Meetings International -  Conference Keynote Speaker Dr. Rachel Harbron photo

Dr. Rachel Harbron

Imperial College London,London

Title: Responsive Hybrid Inorganic-Organic Polymer Capsules & Structural Assembly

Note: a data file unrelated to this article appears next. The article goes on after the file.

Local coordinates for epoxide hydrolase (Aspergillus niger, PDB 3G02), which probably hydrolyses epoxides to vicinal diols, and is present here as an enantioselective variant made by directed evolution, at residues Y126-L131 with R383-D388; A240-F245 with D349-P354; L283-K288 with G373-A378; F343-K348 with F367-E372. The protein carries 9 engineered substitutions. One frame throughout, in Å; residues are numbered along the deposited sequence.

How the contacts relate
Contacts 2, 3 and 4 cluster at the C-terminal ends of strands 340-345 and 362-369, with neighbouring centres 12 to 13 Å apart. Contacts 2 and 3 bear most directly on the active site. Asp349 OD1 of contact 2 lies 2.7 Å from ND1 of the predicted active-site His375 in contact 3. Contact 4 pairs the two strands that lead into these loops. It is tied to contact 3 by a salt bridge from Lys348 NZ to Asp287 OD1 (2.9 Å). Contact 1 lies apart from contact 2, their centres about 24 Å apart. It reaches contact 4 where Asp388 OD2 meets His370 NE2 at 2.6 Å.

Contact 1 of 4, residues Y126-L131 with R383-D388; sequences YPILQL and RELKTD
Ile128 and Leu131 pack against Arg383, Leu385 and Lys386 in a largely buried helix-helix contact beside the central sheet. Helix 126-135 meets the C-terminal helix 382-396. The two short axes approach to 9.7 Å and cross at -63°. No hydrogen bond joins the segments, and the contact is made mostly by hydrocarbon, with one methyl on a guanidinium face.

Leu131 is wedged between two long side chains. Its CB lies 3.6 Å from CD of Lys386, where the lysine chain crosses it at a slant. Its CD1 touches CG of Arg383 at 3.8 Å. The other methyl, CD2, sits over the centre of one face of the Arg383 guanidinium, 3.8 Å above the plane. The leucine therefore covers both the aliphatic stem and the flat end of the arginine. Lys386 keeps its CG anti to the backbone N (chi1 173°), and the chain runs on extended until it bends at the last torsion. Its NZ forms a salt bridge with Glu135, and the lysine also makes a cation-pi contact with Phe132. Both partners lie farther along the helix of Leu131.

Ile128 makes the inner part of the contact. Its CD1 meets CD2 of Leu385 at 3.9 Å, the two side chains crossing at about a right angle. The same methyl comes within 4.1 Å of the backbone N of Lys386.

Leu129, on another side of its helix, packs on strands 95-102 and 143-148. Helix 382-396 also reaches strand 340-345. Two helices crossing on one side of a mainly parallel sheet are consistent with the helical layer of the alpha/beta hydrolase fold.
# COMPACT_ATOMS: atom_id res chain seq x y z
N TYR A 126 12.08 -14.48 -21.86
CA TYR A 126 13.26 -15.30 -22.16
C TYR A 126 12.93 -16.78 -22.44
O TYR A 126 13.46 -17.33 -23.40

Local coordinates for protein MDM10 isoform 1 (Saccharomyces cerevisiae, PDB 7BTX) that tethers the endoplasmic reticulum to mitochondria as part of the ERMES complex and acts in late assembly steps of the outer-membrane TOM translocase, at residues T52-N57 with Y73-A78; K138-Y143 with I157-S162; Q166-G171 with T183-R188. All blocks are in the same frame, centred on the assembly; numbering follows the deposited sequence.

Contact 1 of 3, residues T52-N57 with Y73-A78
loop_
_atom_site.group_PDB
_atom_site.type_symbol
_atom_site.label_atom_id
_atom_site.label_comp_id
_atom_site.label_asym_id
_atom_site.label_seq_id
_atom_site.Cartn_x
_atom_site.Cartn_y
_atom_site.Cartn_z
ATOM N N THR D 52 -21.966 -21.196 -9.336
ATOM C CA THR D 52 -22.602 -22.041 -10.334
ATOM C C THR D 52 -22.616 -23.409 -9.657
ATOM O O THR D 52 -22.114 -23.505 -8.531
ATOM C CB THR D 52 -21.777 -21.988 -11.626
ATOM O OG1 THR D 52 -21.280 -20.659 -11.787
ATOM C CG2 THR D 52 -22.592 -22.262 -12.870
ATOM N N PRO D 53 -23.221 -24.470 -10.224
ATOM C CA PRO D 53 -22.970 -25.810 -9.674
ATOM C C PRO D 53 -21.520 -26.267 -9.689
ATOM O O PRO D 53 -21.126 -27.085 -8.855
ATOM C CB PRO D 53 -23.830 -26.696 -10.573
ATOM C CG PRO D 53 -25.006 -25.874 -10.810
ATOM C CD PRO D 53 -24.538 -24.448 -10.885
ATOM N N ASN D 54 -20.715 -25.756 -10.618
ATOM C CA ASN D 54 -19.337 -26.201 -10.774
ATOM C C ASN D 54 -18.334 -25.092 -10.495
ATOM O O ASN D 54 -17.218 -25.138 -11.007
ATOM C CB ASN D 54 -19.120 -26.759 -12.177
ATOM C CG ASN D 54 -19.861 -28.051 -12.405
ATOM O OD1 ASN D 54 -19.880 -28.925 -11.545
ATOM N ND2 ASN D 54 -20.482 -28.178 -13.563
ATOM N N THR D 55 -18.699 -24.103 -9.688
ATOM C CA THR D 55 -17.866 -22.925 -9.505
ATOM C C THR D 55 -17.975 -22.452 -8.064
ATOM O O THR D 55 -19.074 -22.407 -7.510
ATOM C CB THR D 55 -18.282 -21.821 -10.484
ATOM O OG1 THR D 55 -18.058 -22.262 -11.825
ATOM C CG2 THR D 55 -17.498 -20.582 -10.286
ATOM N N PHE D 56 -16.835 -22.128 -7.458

Dr RL Harbron obtained her PhD (industry-sponsored) from Imperial College London, UK,within the departments of Bioengineering,and Materials. Rachel’s interests in Biomaterials led her to a post-doctoral stay with Prof. PYW Dankers at the Eindhoven University of Technology, Netherlands. To further explore polymer technologies, she joined RevolymerLtd.,UK,a start-upcompany dedicated to commercially relevant applied materials scienceand the development of sustainable polymers. Further to this, sheworked within industrial R&D at Innospec Inc. Rachel has authored peer-reviewed papers (notably Nature Chemistry, 2013) and patents.Having recently moved to the UAE,she is now focused on finding further research activities, consultancy, lecturing and mentoring.